For the hardcore, this is the start of a long and difficult road. How shall I combine my dirt and flowers to create something that will help me defeat the evil Skeleton horde? However for the rest of us, a quick glance towards Google provides the path to salvation. With my mighty fists I shall punch wood (sic) from the trees and with wood I shall build a crafting table. From the tools crafted on the surface of the holy crafting table, my great empire shall be crafted-ed. And God said, let there be the right mouse button to place blocks from the inventory back into the world, and it was good.
Fast forward to the Sixth Day and here you are. You have only left your computer to eat, sleep, and take a dump. The once barren landscape is now filled with your creations; massive stone towers blot the skyline whilst a labyrinth of hidden mine shafts snake down into the bowels of the earth. The monsters have been driven back, sheep and cows now roam without fear across your ploughed fields, but there is something troubling you. It is something which has played on your mind for many moons, and threatens to tear apart the very fabric of your kingdom.
If only you could finish that bastard fishing rod.
The disarming thing about Minecraft is that there are no high scores, no end of level bosses, no cut scenes, no mission objectives. There is just you, a bucket and spade (which you have made yourself on the crafting table), and one humongous sand box. Head over to YouTube and you will be confounded by the weird and wonderful creations that have already been tried. Everything imaginable is on display from a giant Mario statue to an entire city, complete with skyscrapers, suspension bridge, and rudimentary electricity. At times like these, Minecraft seems to have more in common with the likes of Paint Shop Pro than the games we know and love.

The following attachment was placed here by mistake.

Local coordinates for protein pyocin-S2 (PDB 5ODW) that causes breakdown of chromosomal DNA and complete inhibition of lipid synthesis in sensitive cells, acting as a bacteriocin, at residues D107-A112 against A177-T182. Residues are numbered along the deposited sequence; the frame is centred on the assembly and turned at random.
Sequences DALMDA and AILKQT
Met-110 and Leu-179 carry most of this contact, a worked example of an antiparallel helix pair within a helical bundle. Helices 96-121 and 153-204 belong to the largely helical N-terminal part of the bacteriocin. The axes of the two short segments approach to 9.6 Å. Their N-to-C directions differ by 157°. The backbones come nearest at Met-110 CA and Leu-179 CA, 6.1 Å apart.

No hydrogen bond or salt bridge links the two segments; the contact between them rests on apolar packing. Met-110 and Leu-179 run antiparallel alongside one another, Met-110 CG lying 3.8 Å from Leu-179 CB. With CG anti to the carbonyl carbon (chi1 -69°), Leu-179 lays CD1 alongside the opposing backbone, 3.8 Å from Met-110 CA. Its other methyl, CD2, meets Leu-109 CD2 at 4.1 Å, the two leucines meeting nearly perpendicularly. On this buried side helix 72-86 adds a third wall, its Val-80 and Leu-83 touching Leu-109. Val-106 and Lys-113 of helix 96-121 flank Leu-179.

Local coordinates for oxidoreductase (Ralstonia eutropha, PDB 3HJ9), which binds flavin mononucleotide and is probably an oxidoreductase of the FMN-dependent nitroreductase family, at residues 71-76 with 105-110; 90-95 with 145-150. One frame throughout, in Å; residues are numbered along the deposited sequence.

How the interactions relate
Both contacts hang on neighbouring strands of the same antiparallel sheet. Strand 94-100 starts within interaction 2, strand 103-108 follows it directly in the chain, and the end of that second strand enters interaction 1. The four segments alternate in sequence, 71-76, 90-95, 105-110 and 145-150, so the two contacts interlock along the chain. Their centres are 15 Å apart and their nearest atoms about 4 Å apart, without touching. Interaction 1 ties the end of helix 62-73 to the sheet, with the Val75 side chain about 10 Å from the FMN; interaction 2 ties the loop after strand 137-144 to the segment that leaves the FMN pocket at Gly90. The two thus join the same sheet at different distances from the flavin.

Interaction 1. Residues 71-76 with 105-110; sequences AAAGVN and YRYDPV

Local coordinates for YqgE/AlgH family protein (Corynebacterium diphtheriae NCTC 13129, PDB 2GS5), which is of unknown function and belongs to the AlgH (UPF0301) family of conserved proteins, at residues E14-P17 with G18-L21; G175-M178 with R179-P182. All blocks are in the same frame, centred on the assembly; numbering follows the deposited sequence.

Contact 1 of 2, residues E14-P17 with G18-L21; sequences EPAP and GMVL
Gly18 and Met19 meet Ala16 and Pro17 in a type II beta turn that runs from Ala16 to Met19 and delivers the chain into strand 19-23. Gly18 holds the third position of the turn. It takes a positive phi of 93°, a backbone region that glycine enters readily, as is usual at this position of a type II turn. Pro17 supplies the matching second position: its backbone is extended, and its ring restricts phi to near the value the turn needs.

Then of course there is the multiplayer. If you thought that you could faff around for hours on your own, just think of the time that can be plunged into a free-form world filled with other people. Suddenly there is the opportunity for collaboration, community, trade, theft, war, retaliation, pacts, laws, order, . It is at this point where Minecraft begins to get a little terrifying. When does a game stop becoming a game? After a day's hard work you will crawl from the mines of your New Utopia into the world you left behind. What have I done? You ask. An entire day spent digging imaginary holes in an imaginary landscape like some soul destroying theory of Nietzsche played out for real. Never again, you tell yourself, but deep down you know it's a lie. If you don't collect enough coal to keep the furnaces burning, who will?
Yet to simply write Minecraft off as a curious waste of your time is like explaining to Renton and Sick Boy that their life would be just dandy without heroin. It would miss the point, and spit in the face of the immense achievements of Markus "Notch" Persson, the man who built the game single handedly in his spare time. Minecraft is truly one of a kind and bears more than a passing resemblance to that cave you crawled into on your first night. Once you have experienced it's warming embrace, you will emerge into the sunlight a new person. You will emerge ready to dig.